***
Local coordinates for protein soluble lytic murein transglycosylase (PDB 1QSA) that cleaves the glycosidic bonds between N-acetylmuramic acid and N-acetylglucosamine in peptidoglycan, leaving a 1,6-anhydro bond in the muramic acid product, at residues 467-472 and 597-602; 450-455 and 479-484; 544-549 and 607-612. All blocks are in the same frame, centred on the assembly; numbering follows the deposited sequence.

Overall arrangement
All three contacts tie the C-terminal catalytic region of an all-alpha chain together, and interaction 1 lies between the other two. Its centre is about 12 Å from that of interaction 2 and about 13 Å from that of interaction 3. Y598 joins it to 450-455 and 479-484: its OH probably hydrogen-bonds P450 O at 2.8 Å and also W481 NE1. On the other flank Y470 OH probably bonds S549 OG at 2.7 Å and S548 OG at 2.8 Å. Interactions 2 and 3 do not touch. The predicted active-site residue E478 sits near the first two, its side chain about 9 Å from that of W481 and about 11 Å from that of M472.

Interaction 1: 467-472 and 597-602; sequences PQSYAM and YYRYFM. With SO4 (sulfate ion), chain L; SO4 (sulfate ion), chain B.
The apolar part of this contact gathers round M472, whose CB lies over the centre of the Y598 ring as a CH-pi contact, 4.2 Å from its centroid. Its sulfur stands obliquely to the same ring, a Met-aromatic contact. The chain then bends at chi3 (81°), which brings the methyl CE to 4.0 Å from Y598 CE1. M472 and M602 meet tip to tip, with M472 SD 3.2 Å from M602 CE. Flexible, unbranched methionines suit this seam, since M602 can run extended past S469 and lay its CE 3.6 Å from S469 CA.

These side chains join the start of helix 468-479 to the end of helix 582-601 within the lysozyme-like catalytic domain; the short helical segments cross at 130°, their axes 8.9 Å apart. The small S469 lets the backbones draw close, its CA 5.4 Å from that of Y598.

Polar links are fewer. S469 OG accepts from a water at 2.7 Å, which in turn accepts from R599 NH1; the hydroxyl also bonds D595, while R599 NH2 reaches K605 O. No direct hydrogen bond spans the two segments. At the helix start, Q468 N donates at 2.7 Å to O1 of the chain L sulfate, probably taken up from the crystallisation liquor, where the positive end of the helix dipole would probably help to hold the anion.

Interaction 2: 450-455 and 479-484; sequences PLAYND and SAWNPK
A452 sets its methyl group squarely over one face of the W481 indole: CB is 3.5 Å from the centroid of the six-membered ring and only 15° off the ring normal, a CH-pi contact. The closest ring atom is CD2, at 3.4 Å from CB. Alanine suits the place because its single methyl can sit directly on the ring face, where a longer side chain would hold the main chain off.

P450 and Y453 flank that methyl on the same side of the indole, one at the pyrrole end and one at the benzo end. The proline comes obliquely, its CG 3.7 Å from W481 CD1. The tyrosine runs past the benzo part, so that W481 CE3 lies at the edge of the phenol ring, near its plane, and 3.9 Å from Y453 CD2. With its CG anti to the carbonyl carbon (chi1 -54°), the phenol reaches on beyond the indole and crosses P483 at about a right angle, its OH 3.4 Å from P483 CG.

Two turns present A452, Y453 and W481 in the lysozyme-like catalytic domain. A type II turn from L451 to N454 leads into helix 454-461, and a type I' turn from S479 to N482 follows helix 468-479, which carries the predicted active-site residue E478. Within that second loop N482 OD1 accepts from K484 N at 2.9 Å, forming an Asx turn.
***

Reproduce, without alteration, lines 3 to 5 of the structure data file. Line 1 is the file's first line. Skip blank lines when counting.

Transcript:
All three contacts tie the C-terminal catalytic region of an all-alpha chain together, and interaction 1 lies between the other two. Its centre is about 12 Å from that of interaction 2 and about 13 Å from that of interaction 3. Y598 joins it to 450-455 and 479-484: its OH probably hydrogen-bonds P450 O at 2.8 Å and also W481 NE1. On the other flank Y470 OH probably bonds S549 OG at 2.7 Å and S548 OG at 2.8 Å. Interactions 2 and 3 do not touch. The predicted active-site residue E478 sits near the first two, its side chain about 9 Å from that of W481 and about 11 Å from that of M472.

Interaction 1: 467-472 and 597-602; sequences PQSYAM and YYRYFM. With SO4 (sulfate ion), chain L; SO4 (sulfate ion), chain B.
The apolar part of this contact gathers round M472, whose CB lies over the centre of the Y598 ring as a CH-pi contact, 4.2 Å from its centroid. Its sulfur stands obliquely to the same ring, a Met-aromatic contact. The chain then bends at chi3 (81°), which brings the methyl CE to 4.0 Å from Y598 CE1. M472 and M602 meet tip to tip, with M472 SD 3.2 Å from M602 CE. Flexible, unbranched methionines suit this seam, since M602 can run extended past S469 and lay its CE 3.6 Å from S469 CA.